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Last Updated: Friday, 16 April, 2004, 14:19 GMT 15:19 UK
Mature India 'learn' how to win
By Scott Heinrich

It was a long time coming, but few would say India's first series in Pakistan for 15 years was not worth the wait.

India celebrate in Rawalpindi
It's a process of learning how to win and we're learning more about that
India coach John Wright

Series deciders in both the Test and one-day series guaranteed drama was in plentiful supply, but in the end the superior team took the glory in both.

Pakistan will be disappointed to emerge empty handed against their arch-rivals, but it was surely no disgrace to be outpointed by the most improved team on the planet.

A first Test series victory in Pakistan was due reward for a unit that in the space of six months has transformed itself from underachievers to heavyweight contenders.

The International Cricket Council now rate India the fourth best team, though one only wonders what they would do to South Africa and England right now.

There is no doubt the recent tour of Australia - in which India drew 1-1 - was a watershed for Sourav Ganguly's men, who had won just three of their previous 18 Tests away from home.

"It's a growing process. We've been working at it and what you see today has taken some time," coach John Wright said after India won in Rawalpindi to take the series 2-1.

"It's a process of learning how to win and we're learning more about that. This is a step in the right direction.

"A great credit goes to the senior players and we've got some wonderfully talented youngsters coming in."

It was apt Ganguly usurped Mohammad Azharuddin in Rawalpindi as India's most successful Test captain. Certainly, they seem at the dawn of a new era.

Pakistan skipper Inzamam-ul-Haq
Inzamam questioned the attitude of Shoaib Akhtar in Rawalpindi

For years India have enjoyed a reputation as a great batting team, but only now do they have the ammunition to support the likes of Sachin Tendulkar, Rahul Dravid and VVS Laxman.

Man of the Series Virender Sehwag continues to startle. India need his unpredictable, dangerous presence at the top of the order, and who is to say his 309 in the first Test will be his zenith?

The issue of whom should open with him is still largely unresolved. Akash Chopra provides a decent foil, but if it means keeping Yuvraj Singh out of the side then India must look elsewhere.

India pulled the right rein by retaining Yuvraj when Ganguly returned from injury for the third Test, dropping Chopra and opening with keeper Parthiv Patel.

Patel hinted at a future in that role with a solid 69, while Yuvraj looks a ready-made Test number seven and not at all out of place at the foot of such a celebrated middle-order.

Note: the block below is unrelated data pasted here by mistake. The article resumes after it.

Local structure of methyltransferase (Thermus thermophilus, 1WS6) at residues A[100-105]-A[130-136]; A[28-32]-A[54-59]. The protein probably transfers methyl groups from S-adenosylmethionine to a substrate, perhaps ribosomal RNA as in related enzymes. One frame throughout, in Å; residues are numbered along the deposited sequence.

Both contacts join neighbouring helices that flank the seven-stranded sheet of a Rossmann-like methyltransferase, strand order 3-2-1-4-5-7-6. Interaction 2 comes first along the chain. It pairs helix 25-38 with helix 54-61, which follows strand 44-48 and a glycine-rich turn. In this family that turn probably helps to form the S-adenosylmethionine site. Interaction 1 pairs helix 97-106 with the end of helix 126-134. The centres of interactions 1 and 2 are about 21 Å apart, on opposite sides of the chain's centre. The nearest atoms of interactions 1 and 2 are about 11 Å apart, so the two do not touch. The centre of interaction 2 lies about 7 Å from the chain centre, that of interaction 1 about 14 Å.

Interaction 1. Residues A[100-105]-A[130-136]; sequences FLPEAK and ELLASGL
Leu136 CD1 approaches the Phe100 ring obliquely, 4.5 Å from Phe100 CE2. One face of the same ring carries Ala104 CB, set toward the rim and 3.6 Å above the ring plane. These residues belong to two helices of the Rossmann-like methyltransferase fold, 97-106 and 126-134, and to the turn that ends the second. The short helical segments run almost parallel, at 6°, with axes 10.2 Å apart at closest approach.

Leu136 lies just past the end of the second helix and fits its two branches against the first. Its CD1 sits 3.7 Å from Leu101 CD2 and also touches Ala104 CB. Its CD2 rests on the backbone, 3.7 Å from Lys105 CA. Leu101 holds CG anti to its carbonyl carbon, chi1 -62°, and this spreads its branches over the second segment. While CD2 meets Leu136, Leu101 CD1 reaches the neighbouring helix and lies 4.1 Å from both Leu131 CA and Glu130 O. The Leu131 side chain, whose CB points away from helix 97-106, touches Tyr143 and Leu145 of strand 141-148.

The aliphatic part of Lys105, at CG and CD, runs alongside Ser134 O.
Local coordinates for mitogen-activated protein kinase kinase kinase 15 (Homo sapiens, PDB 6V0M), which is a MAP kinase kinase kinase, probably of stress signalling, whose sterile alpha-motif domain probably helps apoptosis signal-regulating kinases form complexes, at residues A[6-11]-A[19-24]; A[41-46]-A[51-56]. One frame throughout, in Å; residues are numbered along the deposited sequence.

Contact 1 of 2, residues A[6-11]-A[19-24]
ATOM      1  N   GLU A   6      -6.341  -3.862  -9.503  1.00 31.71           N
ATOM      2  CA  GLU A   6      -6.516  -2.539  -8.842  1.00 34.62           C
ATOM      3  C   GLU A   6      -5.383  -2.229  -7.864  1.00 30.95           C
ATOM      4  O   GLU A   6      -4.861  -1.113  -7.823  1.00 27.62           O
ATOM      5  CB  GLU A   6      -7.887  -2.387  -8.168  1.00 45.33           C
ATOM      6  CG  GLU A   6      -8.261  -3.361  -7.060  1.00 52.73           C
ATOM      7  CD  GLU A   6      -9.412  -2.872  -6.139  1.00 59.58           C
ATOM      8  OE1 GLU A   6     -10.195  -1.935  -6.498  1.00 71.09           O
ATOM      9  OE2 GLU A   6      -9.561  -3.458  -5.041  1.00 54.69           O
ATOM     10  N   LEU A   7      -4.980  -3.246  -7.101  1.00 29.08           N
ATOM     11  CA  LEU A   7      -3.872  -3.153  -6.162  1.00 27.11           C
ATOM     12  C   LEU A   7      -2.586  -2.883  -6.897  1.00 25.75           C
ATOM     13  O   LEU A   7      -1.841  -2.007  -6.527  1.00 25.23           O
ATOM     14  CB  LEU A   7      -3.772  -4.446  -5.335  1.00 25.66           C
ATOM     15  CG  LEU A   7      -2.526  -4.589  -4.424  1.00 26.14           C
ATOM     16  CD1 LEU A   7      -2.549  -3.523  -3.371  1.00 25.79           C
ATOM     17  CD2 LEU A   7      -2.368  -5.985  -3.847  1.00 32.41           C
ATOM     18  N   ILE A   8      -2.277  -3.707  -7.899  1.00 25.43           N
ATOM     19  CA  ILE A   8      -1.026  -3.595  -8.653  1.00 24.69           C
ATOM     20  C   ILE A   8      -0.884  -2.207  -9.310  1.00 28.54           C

Virender Sehwag
Sehwag scored 438 runs in the series, including 309 in MUltan

But it was their pace attack that really caught the eye.

Things did not look bright for India prior to Australia when Javagal Srinath retired, and usual suspects Zaheer Khan, Ashish Nehra and Ajit Agarkar took turns on the injured list.

Necessity being the mother of invention, vacancies gave Irfan Pathan and Lakshmipathy Balaji a chance - and both grabbed it, looking all over a new-ball pair for years to come.

The two teams next meet in a triangular one-day tournament in Holland in August, and one suspects a lot of water will flow under Pakistan's bridge in the meantime.

At no stage were they bad, but they looked ramshackle when it became obvious they could not win in Rawalpindi, and accusations from the captain that the star paceman's heart was not in it does not look good.

In the end, Pakistan were outmuscled in most areas, with Balaji and Pathan winning the battle against a top-order of Imran Farhat, Taufeeq Umar and Yasir Hameed that promised much but only delivered in the second-Test win.

It left Yousuf Youhana and Inzamam-ul-Haq with too much to do too often, and though both enjoyed a decent time with the bat the task was too great.

Asim Kamal, however, begged for future selection with two good knocks, including a courageous fifty with a damaged elbow in the final match.

The top-three wicket-takers were all Indian, painting a damning picture for the Pakistan attack.

They were not helped by Umar Gul's injury during the second Test, nor by Shoaib Akhtar's enforced absence in Rawalpindi when bowling well.

But seven scalps at 62 is a disappointing return for Mohammad Sami, while it is not hard to see why Fazl e-Akbar has played just four Tests since debuting alongside Youhana in South Africa over six years ago.




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